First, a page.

1205 Global Forecast Dropout Prediction Tool (GFDPT) Future Strategies at NCEP

Wednesday, 10 January 2018
Exhibit Hall 3 (ACC) (Austin, Texas)
V. Krishna Kumar, NOAA/NESDIS, College Park, MD; and A. Eichmann and J. C. Alpert

Poor forecasts or skill score dropouts occur in the National Weather Service (NWS) Global Forecast System (GFS) often when other national center forecasts—for example, the European Centre for Medium-range Weather Forecasting (ECMWF)— do not exhibit a similar loss in skill. The GFDPT collaborative project between JCSDA/NESDIS and NCEP/EMC evaluates model forecasts focusing attention on the assimilation system and real-time observation-quality feedback into the model development cycle. The GFDPT detects regional differences between the NCEP and ECMWF global models operationally and determines if dropouts originate from QC problems in the assimilation, especially the assimilation of radiances. The various components of the GFDPT web based system, for use in NCEP’s Weather Prediction Center (WPC) and Model Evaluation Group (MEG), are the depiction of actionable volumes of conventional and satellite observations that potentially cause the dropout. The forecast-forecast correlations between ECMWF and GFS provide first warning of GFS dropout potential, an extremes code sifts out and displays extreme volumetric integrals of squared differences of geophysical fields of GFS analysis differences compared with ECMWF and other background guess fields, and finally a full diagnosis of actionable volumes is performed using the Gridpoint Statistical Interpolation (GSI) conventional data and satellite radiance data diagnostics files.

Results show that improving the initial condition (IC), by use of ECMWF analysis converted to pseudo observations and placed in the regions that caused the dropout, improves the GFS production 5-day forecast skill. We show evidence that the occurrence of rare poor skill forecast events in the GFS production, and the difference between GFS and ECMWF are attributable to possible contaminated radiance assimilation causing errors and conditioning of the GFS IC. Differences between ECMWF and GFS IC seem to correlate with the largest differences in observed radiance and that from the analysis projected by the radiative transfer model (O-A). The background guess contribution (from model and physics) may also contribute as shown in a case study. We show an Observing System Experiment (OSE)/observation error optimization case study to confirm that forecasts are improved by removing/adjusting observations a priori by improving the radiance quality control. Removing the surface channel radiances from the analysis over dropout source areas caused improvement in the skill. Successful prediction of low skill score events with F-F correlation, extremes between ECMWF and GFS are found, radiance O-A charted per channel regionally and co-located with the locations that are found to be responsible for the dropout can be more widely used for model evaluation.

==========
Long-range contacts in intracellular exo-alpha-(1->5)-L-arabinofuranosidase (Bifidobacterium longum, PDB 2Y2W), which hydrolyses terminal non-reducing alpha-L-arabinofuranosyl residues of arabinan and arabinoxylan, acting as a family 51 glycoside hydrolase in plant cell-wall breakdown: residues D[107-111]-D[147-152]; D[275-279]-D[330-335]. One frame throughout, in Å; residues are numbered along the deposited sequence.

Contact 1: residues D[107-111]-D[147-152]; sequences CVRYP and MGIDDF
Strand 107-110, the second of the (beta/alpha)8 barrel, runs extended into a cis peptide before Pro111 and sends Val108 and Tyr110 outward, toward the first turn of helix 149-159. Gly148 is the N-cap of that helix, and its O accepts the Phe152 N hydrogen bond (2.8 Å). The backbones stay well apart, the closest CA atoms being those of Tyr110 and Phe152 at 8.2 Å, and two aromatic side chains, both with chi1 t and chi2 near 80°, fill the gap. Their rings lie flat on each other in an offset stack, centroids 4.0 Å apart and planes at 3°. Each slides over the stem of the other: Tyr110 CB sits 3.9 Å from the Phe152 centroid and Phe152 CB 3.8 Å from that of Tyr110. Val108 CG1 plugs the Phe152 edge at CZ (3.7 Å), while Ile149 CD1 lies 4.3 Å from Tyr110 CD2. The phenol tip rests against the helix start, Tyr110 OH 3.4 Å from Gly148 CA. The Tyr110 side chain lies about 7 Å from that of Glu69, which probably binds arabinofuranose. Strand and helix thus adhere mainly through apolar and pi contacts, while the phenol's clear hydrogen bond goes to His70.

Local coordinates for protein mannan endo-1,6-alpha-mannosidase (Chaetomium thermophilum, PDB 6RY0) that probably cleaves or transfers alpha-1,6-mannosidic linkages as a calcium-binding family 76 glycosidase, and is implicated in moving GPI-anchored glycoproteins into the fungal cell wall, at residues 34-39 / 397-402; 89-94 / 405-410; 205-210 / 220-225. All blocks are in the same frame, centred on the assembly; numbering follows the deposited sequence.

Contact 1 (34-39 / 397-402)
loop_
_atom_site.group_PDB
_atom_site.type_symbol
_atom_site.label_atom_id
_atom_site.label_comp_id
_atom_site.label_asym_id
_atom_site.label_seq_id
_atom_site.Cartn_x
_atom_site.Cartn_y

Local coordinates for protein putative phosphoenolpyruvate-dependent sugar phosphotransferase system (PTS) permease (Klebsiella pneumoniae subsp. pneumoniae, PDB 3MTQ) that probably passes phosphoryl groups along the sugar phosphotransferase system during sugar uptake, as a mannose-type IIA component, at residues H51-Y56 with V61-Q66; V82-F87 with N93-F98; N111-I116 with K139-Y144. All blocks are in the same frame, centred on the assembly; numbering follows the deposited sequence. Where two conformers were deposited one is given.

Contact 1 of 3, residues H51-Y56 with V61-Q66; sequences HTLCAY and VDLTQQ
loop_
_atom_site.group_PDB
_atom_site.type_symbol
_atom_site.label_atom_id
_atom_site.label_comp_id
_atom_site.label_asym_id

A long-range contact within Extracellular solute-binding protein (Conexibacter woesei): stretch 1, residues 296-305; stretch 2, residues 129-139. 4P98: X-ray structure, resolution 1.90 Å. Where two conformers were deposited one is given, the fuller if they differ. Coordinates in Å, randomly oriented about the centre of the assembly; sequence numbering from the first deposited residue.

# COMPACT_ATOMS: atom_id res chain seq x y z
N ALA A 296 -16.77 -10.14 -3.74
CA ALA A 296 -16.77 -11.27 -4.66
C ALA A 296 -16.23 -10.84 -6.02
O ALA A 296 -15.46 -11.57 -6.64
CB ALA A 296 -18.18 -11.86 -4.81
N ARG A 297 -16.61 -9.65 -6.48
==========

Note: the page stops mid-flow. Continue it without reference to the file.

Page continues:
The GFDPT team initiated a collaboration to test an optimal combination of GFDPT and Ensemble Forecast Sensitivity to Observations (EFSO) and Proactive Quality Control (PQC) developed at University of Maryland at NCEP. This provides an efficient framework for implementation of new observing systems with advanced QC to address a continuous monitoring of the quality of every observation and most importantly, PQC, which promises to identify and remove detrimental observations with a significant accumulated improvement of GDAS, leading to large improvements in the 2-5 day forecasts.

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